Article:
For some in the music industry, there is no clearer evidence that times have changed than country artist Maren Morris. The Arlington, Texas, native released her self-titled EP in August 2015. Less than two weeks later, it had garnered more than a million streams on Spotify, opening the floodgates for Morris.
In the span of two years, she signed with Sony Music Nashville; put out her platinum single, "My Church," and gold single "80s Mercedes;" and released her label debut, 2016's "Hero," which peaked at No. 1 on Billboard's Country Albums chart. She also scored 2017 Grammy Award nominations for Best New Artist, Best Country Album, Best Country Song and Best Country Solo Performance, the latter of which she won.
With her sweeping success, many media sources and new fans labeled Morris an out-of-nowhere upstart.
"Everything you've never heard of is always an overnight sensation," she says with a laugh.
In truth, Morris, 27, has been a professional musician for more than a decade, and in recent years, her work as a songwriter in Nashville led to cuts with artists such as Kelly Clarkson and Tim McGraw.
At the same time, Morris says that she doesn't mind when people mistake her for an overnight success because her supporters know what she is about. More importantly, she knows herself.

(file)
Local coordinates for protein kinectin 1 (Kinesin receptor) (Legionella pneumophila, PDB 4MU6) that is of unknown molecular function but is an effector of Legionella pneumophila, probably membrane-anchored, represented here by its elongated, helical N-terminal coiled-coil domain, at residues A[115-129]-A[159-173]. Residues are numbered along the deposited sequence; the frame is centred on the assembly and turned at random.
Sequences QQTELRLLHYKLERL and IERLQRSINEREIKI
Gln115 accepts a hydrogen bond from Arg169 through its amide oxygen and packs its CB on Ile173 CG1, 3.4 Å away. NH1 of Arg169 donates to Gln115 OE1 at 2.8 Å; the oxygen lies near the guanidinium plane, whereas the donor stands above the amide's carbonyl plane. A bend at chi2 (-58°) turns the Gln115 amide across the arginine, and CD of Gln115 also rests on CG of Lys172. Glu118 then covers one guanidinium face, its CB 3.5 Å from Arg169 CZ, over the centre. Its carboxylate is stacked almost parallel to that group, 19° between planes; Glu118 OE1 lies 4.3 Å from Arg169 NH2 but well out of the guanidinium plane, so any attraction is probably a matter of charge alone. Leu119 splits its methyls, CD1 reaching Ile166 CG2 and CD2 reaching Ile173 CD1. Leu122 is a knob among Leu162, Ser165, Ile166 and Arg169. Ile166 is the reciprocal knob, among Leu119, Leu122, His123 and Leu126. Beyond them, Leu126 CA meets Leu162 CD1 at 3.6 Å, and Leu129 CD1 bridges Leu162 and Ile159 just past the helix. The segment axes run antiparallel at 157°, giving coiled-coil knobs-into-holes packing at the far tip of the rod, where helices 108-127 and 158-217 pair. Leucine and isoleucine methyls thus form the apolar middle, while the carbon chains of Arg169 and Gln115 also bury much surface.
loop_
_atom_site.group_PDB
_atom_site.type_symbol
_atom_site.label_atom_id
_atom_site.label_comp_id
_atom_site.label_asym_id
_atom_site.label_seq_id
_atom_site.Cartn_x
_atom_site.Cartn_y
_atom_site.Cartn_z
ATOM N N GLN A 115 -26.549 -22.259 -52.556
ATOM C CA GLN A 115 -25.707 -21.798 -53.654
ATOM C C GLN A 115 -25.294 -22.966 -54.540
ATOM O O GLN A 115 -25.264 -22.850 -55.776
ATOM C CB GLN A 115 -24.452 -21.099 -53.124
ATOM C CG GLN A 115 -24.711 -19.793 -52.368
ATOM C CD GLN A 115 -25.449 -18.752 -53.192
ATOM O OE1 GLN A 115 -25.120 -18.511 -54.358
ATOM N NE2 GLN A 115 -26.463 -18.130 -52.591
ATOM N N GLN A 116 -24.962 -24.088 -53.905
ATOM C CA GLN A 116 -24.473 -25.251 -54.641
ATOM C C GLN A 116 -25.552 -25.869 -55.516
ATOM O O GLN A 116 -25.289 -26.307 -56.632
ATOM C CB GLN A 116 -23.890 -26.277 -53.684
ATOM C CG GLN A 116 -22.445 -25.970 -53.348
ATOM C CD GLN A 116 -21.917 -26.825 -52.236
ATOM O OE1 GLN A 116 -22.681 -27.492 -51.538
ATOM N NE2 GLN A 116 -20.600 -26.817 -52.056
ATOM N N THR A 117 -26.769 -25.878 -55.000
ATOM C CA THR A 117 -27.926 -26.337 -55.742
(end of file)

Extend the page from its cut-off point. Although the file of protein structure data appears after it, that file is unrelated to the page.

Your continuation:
"It's nice to really be not so much of a new artist anymore," she says. "I've established myself and my music and also my story. I've had time for people to really get to know me and me get to know them—everything from touring bars around Texas when I was 12 to trying out for every TV talent show in existence."
Morris says the television route is particularly funny for her because, at age 21, it seemed devastating to try out for shows such as "American Idol," "The Voice" and "America's Got Talent," and have them turn her down. In the end, though, she moved to Nashville and began writing for other artists, all the while developing into the artist that she is today.
"So for the 'overnight' people, it's like, 'No, I could have done it overnight, I suppose, if I had made it on one of those programs,'" she says. "But I like that I had to slug it out, play the sh*tty shows for nobody at a sports bar on a Sunday night and have those lows."
As for the reason behind her success, Morris says she attributes it to the same authentic, heartfelt songwriting that first drew her to country music. For her, that means writing about where she is in life—"that beautiful in-between of not being ... naive or immature, but also not being ready for kids or whatever," she says.
"Audiences, they know when you're trying or when you're putting a hat on, like you're playing a character," Morris says. "I didn't want to put anything on the album or any lyric down on paper if it isn't something that personally happened to me or I haven't personally felt. ...
"I think it's refreshing when they hear something like 'My Church' or 'Drunk Girls Don't Cry' or 'Once,' and can say, 'Oh my god, that's me. That is exactly what I'm going through right now or what I've been going through.' You have those fans, hopefully for life, because they were there when you went through that moment and so did they."
Maren Morris performs at 8 p.m., Thursday, Oct. 19, at City Hall Live (1000 Municipal Drive, Brandon). Ryan Hurd also performs. Tickets are $23 at ticketmaster.com, and doors open at 7 p.m. For more information, visit marenmorris.com.